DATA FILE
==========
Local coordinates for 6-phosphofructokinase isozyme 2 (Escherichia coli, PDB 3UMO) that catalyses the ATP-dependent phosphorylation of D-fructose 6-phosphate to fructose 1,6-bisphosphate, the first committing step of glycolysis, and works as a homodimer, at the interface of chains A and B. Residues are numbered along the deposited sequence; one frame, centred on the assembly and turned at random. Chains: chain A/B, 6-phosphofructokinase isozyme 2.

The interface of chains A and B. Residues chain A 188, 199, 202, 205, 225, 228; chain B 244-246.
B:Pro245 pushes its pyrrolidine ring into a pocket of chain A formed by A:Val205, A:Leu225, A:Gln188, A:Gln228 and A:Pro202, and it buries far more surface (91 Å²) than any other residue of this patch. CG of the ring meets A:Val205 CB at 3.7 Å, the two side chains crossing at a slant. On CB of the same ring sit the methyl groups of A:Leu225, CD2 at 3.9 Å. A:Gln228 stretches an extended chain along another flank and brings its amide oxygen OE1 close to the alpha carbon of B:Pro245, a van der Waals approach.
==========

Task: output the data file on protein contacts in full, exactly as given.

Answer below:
Local coordinates for 6-phosphofructokinase isozyme 2 (Escherichia coli, PDB 3UMO) that catalyses the ATP-dependent phosphorylation of D-fructose 6-phosphate to fructose 1,6-bisphosphate, the first committing step of glycolysis, and works as a homodimer, at the interface of chains A and B. Residues are numbered along the deposited sequence; one frame, centred on the assembly and turned at random. Chains: chain A/B, 6-phosphofructokinase isozyme 2.

The interface of chains A and B. Residues chain A 188, 199, 202, 205, 225, 228; chain B 244-246.
B:Pro245 pushes its pyrrolidine ring into a pocket of chain A formed by A:Val205, A:Leu225, A:Gln188, A:Gln228 and A:Pro202, and it buries far more surface (91 Å²) than any other residue of this patch. CG of the ring meets A:Val205 CB at 3.7 Å, the two side chains crossing at a slant. On CB of the same ring sit the methyl groups of A:Leu225, CD2 at 3.9 Å. A:Gln228 stretches an extended chain along another flank and brings its amide oxygen OE1 close to the alpha carbon of B:Pro245, a van der Waals approach.